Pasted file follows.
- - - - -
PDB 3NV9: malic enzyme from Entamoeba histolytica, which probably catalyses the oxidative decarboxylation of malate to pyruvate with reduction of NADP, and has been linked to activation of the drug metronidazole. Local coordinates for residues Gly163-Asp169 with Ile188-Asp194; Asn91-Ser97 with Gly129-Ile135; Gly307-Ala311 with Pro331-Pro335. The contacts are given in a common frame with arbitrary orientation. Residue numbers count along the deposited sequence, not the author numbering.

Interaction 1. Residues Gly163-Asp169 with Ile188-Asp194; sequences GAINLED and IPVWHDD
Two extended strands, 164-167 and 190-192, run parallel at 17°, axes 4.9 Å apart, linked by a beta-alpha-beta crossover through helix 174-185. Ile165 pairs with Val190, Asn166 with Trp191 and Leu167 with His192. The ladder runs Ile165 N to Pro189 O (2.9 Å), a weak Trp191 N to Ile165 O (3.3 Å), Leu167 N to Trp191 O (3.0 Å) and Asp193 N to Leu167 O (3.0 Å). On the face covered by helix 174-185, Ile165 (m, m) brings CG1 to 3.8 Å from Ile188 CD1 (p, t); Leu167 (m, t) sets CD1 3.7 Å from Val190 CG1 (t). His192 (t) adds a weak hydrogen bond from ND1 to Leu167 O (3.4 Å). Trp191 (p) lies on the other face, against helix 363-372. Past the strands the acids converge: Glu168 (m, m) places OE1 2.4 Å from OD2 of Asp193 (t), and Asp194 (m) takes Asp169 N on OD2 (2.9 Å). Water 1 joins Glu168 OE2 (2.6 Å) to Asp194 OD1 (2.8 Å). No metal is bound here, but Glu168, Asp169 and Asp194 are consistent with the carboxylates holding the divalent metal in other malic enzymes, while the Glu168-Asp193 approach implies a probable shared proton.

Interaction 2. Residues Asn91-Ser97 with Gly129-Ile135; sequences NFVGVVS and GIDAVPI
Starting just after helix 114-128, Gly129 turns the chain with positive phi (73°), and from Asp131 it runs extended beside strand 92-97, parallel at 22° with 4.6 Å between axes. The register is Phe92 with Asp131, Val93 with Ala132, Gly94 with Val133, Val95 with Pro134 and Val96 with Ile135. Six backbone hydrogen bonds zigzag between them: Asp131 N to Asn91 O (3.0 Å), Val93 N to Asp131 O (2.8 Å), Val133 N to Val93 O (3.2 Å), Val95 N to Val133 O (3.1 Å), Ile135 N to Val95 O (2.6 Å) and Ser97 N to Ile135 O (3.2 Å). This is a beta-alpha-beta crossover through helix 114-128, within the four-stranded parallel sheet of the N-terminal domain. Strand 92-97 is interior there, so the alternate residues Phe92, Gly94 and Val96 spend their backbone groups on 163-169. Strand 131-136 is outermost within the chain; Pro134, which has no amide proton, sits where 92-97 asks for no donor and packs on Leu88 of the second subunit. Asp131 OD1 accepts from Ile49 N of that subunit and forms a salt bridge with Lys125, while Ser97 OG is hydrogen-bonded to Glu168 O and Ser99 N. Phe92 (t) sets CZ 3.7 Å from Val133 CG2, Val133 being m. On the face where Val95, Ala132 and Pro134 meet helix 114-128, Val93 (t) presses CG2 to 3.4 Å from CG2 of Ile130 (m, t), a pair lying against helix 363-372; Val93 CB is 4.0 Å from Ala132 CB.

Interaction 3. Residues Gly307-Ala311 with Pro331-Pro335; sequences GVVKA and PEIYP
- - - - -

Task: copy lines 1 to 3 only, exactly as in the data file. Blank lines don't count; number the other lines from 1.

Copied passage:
PDB 3NV9: malic enzyme from Entamoeba histolytica, which probably catalyses the oxidative decarboxylation of malate to pyruvate with reduction of NADP, and has been linked to activation of the drug metronidazole. Local coordinates for residues Gly163-Asp169 with Ile188-Asp194; Asn91-Ser97 with Gly129-Ile135; Gly307-Ala311 with Pro331-Pro335. The contacts are given in a common frame with arbitrary orientation. Residue numbers count along the deposited sequence, not the author numbering.

Interaction 1. Residues Gly163-Asp169 with Ile188-Asp194; sequences GAINLED and IPVWHDD
Two extended strands, 164-167 and 190-192, run parallel at 17°, axes 4.9 Å apart, linked by a beta-alpha-beta crossover through helix 174-185. Ile165 pairs with Val190, Asn166 with Trp191 and Leu167 with His192. The ladder runs Ile165 N to Pro189 O (2.9 Å), a weak Trp191 N to Ile165 O (3.3 Å), Leu167 N to Trp191 O (3.0 Å) and Asp193 N to Leu167 O (3.0 Å). On the face covered by helix 174-185, Ile165 (m, m) brings CG1 to 3.8 Å from Ile188 CD1 (p, t); Leu167 (m, t) sets CD1 3.7 Å from Val190 CG1 (t). His192 (t) adds a weak hydrogen bond from ND1 to Leu167 O (3.4 Å). Trp191 (p) lies on the other face, against helix 363-372. Past the strands the acids converge: Glu168 (m, m) places OE1 2.4 Å from OD2 of Asp193 (t), and Asp194 (m) takes Asp169 N on OD2 (2.9 Å). Water 1 joins Glu168 OE2 (2.6 Å) to Asp194 OD1 (2.8 Å). No metal is bound here, but Glu168, Asp169 and Asp194 are consistent with the carboxylates holding the divalent metal in other malic enzymes, while the Glu168-Asp193 approach implies a probable shared proton.